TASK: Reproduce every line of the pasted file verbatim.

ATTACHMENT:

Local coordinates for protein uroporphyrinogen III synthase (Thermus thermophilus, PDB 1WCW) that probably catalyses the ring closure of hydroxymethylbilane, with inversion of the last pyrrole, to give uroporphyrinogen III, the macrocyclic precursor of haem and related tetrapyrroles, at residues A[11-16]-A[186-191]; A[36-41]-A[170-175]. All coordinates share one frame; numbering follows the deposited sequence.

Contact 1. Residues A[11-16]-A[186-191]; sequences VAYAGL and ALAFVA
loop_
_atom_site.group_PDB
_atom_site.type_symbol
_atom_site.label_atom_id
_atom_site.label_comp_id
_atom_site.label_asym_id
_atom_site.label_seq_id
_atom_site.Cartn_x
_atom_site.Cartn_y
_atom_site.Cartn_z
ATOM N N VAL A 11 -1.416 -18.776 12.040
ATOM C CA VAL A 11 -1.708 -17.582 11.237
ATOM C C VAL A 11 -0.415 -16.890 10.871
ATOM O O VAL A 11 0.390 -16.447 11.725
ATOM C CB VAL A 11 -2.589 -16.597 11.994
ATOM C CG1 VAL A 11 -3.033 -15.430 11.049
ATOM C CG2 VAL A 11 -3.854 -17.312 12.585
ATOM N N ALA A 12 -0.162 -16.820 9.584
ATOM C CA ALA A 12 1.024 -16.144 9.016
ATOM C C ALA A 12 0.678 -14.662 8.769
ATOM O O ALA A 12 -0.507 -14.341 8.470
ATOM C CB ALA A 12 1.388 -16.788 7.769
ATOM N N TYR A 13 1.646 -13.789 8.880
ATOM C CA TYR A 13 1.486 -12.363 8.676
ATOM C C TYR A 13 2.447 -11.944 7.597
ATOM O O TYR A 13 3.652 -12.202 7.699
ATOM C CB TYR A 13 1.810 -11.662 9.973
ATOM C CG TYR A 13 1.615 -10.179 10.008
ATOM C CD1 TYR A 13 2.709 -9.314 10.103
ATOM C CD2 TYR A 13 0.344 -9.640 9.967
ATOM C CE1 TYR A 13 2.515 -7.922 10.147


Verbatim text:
Local coordinates for protein uroporphyrinogen III synthase (Thermus thermophilus, PDB 1WCW) that probably catalyses the ring closure of hydroxymethylbilane, with inversion of the last pyrrole, to give uroporphyrinogen III, the macrocyclic precursor of haem and related tetrapyrroles, at residues A[11-16]-A[186-191]; A[36-41]-A[170-175]. All coordinates share one frame; numbering follows the deposited sequence.

Contact 1. Residues A[11-16]-A[186-191]; sequences VAYAGL and ALAFVA
loop_
_atom_site.group_PDB
_atom_site.type_symbol
_atom_site.label_atom_id
_atom_site.label_comp_id
_atom_site.label_asym_id
_atom_site.label_seq_id
_atom_site.Cartn_x
_atom_site.Cartn_y
_atom_site.Cartn_z
ATOM N N VAL A 11 -1.416 -18.776 12.040
ATOM C CA VAL A 11 -1.708 -17.582 11.237
ATOM C C VAL A 11 -0.415 -16.890 10.871
ATOM O O VAL A 11 0.390 -16.447 11.725
ATOM C CB VAL A 11 -2.589 -16.597 11.994
ATOM C CG1 VAL A 11 -3.033 -15.430 11.049
ATOM C CG2 VAL A 11 -3.854 -17.312 12.585
ATOM N N ALA A 12 -0.162 -16.820 9.584
ATOM C CA ALA A 12 1.024 -16.144 9.016
ATOM C C ALA A 12 0.678 -14.662 8.769
ATOM O O ALA A 12 -0.507 -14.341 8.470
ATOM C CB ALA A 12 1.388 -16.788 7.769
ATOM N N TYR A 13 1.646 -13.789 8.880
ATOM C CA TYR A 13 1.486 -12.363 8.676
ATOM C C TYR A 13 2.447 -11.944 7.597
ATOM O O TYR A 13 3.652 -12.202 7.699
ATOM C CB TYR A 13 1.810 -11.662 9.973
ATOM C CG TYR A 13 1.615 -10.179 10.008
ATOM C CD1 TYR A 13 2.709 -9.314 10.103
ATOM C CD2 TYR A 13 0.344 -9.640 9.967
ATOM C CE1 TYR A 13 2.515 -7.922 10.147